How to stop sexual harassment without losing your job
You should feel comfortable and safe completing your job duties at your place of work. Sexual harassment has no place in employment.
If you are subject to frequent, serious verbal or physical harassment of a sexual nature and are afraid to speak up, rest assured that you have legal protections under Title IV of the Civil Rights Act of 1964 and state laws.
Say no to your harasser
Do what you can to notify your harasser that his or her offensive behavior is unwelcome. Even if you do not feel safe or comfortable speaking to your harasser directly, use your body language to disapprove of the offending conduct. Make sure you do not send any mixed signals such as flirting back or engaging in the banter.
Any type of communication is better than ignoring the harassment and hoping it will just go away.
Keep detailed notes
Write down exactly what happened as soon as possible. Record times, places, dates and potential witnesses to the harassment. Encourage your coworkers to do the same if they too experience sexual harassment. Keep this information privately at home and not on any sort of work device or email account.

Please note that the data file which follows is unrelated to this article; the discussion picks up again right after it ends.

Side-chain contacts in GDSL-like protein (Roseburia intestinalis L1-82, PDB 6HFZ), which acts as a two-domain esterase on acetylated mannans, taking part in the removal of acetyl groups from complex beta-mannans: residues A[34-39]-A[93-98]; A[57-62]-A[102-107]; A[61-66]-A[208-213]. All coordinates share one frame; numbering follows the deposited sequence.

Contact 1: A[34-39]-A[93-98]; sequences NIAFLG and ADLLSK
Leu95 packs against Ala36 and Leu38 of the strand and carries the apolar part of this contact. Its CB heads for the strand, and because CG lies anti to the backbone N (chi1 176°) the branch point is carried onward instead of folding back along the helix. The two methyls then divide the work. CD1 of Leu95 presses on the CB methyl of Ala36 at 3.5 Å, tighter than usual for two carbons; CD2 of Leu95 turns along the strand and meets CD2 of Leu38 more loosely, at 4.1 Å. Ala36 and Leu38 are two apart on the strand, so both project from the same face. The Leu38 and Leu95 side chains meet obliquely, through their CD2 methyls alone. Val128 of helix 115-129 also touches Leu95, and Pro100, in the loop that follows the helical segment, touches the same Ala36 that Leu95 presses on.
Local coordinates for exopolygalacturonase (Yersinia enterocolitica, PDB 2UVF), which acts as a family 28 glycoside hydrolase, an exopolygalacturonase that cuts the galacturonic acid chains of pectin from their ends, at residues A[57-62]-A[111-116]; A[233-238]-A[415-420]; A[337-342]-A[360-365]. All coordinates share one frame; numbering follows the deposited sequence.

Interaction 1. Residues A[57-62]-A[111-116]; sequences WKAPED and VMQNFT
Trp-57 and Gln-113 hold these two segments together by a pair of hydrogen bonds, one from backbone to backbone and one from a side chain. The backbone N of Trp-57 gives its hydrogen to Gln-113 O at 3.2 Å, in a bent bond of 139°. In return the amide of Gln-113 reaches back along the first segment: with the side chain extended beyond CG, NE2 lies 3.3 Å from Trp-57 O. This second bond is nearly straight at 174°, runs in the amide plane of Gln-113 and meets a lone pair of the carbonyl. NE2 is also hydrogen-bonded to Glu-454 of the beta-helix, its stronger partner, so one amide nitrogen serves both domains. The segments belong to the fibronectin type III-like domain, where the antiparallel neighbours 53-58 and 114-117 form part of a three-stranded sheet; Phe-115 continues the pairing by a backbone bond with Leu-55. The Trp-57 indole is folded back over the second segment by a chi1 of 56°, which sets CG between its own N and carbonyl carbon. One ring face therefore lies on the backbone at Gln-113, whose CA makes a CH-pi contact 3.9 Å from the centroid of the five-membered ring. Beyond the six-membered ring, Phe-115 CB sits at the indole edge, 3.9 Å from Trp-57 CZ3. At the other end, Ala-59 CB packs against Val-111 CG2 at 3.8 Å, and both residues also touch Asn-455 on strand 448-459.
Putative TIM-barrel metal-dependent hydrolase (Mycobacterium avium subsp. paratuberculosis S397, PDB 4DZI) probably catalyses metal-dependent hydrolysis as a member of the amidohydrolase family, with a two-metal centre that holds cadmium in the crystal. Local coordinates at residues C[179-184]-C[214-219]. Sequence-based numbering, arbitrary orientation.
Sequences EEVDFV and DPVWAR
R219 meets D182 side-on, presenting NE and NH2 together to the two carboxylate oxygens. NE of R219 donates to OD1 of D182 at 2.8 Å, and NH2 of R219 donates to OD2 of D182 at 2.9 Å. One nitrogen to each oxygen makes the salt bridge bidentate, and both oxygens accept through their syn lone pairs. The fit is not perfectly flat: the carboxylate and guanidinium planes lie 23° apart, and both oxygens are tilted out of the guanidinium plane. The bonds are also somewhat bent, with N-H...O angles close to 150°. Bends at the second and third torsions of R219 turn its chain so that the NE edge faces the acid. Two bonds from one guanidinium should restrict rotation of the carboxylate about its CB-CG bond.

Review your employee handbook or policies
Check the harassment policies at your workplace and go through the proper avenues to report the harassment to management in writing. Even if you do not think that a complaint to your supervisor or HR director will do any good, this report of harassment is necessary evidence for any future lawsuits.
Remember your legal protections
Retaliation is illegal. If your employer takes any adverse employment action against you (i.e. pay cut, demotion, transfer or firing) after you make a reasonable harassment complaint, you have legal recourse.
You can lessen your stress and fears by working with an employment discrimination attorney. The right lawyer can be your strong advocate, defender and guide through this difficult period.